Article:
Learning that you have breast cancer can make you feel terribly isolated. Suddenly you find yourself in a new, unfamiliar world. But you are not alone.
The best cancer treatment today embraces interdisciplinary patient care, and uses a broad approach with a team of health care and medical providers – all of whom are watching out for you.
Take a few minutes to think about the many people who surround you and want to help you through treatment into survivorship. Who is on your team?
Your physicians are the medical experts who are in charge of your treatment plan. They will discuss the risks and benefits of the plan, answer your questions, and provide information.
One doctor, usually your medical oncologist, coordinates your care with the other team members. The medical oncologist usually specializes in a type of cancer, such as breast cancer. Others physicians on the team include:
Breast surgeon– Removes cancer using surgical techniques or approaches that may include breast conservation or lumpectomy.
Radiation oncologist – Prescribes and oversees radiation therapy to shrink or eliminate tumors.
Psychologists and psychiatrists– Treat anxiety or depression during cancer treatment or after treatment ends. Psychiatrists can prescribe medicines to help in therapy.
Plastic surgeons – Specializes in reducing scarring, improving appearances or reconstructing body tissue that may be lost as a result of breast cancer treatment.
Your family physician, or general practitioner– An important resource for you and your family, by providing an empathetic and credible source of information, support and advice.
Whether you’re being treated as an in-patient or out-patient, clinical nurses are the ones you can go to with questions about the day-to-day issues and the practical matters of dealing with breast cancer treatment.
Nurses will be there every step of the way during your treatment, such as chemotherapy, radiation, surgery and physician visits, among others.
Many nurses, such as oncology nurses, have specialized training or advanced education and provide a variety of health care services. They provide important feedback to other members of your cancer care team.
A nurse is someone who can tell you what to expect, how to stay comfortable and how to manage cancer-related pain and other symptoms or treatment side effects. Your nurses also can be an important sounding board for your concerns and fears.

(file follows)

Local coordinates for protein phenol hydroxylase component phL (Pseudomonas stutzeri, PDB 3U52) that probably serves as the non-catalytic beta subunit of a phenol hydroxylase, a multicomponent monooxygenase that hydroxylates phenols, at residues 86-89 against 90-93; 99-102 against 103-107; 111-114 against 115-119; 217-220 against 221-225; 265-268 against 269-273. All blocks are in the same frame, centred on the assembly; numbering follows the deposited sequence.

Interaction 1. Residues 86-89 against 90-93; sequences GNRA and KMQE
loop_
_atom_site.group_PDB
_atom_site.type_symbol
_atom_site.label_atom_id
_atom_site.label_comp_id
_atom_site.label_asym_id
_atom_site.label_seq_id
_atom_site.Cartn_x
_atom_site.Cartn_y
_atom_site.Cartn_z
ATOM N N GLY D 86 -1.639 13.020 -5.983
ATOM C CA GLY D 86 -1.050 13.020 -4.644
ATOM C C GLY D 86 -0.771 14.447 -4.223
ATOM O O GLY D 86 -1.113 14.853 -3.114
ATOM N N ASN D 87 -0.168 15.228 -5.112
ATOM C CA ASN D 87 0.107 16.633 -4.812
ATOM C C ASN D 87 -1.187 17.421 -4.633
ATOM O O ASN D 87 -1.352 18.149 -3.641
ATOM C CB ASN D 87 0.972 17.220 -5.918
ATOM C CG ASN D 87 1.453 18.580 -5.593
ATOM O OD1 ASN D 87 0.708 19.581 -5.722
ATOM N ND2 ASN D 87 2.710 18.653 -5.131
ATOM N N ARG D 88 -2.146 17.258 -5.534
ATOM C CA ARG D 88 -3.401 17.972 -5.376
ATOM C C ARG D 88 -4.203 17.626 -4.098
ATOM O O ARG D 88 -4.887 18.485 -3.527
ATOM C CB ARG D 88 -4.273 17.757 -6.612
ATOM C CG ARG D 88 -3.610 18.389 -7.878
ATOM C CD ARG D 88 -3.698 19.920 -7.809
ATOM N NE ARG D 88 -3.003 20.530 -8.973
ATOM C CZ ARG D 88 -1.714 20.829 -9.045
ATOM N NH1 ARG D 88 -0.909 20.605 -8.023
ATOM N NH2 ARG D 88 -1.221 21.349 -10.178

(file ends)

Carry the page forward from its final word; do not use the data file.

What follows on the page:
Your nurses are very knowledgeable about the details and nuances of navigating the breast cancer terrain because they are always talking to patients. With their accumulated wealth of patient information, your nurses are a powerful ally.
Your Social Worker
Your oncology social worker is a licensed professional who can help with the counseling, support and advocacy needs of breast cancer patients and their families.
The counseling your social worker provides can help you or a loved one adjust to the breast cancer diagnosis, communicate with your children, family or doctors and cope with the changes in self-image and sexuality, among other issues. Support can include referrals to resources for nutrition, complementary therapies, spiritual guidance and home health care.
Your social worker also is your advocate, and can help you navigate the health care system, get prescriptions and get transportation to treatment, among a number of other services.
Your Diagnostic Team
Your diagnostic team uses test results to identify the type and location and extent of breast cancer. The team includes health care professionals such as:
Radiologist – Uses medical imaging technology, such as x-rays, CT, MRI or ultrasound, to examine organs and other internal structures. Radiologists also interpret information from these tests to help others on the team make an accurate diagnosis.
Genetics specialist -- Uses laboratory tests to determine genetic code that can provide a more precise risk estimate of developing breast cancer. Genetics specialists also use such biological markers to predict a cancer patient’s response to certain medical treatments.
Others on the team may include a pathologist and nuclear medicine specialist.
An Army of People
All the medical professionals working together on your behalf are one team, rallying with you against breast cancer. You don’t have to face cancer alone.
Physical Therapist with lymphedema training must be a part of the breast cancer team. It is a fact that lymphedema of the upper extremity and/or lymphedema of the breast affects 10-40% of breast cancer survivors. Some breast cancer treatment decisions, made by the patient and her treatment team, will affect the health and quality of life of the patient for the rest of her life. These decisions often involve a trade off between risk of recurrence versus risk of lymphedema, and current information on both must be made available to the patient before an informed decision is made. Issues such as extent and type of surgery, necessity for adjuvent radiotherapy, desirability for hormonal therapy, type of reconstruction and desirability for lymph node transfer, risk of taxanes, current lymphedema treatment protocols, etc. must be discussed before therapy is started so as to balance the success of immediate treatment with the risks of lifelong lymphedema.
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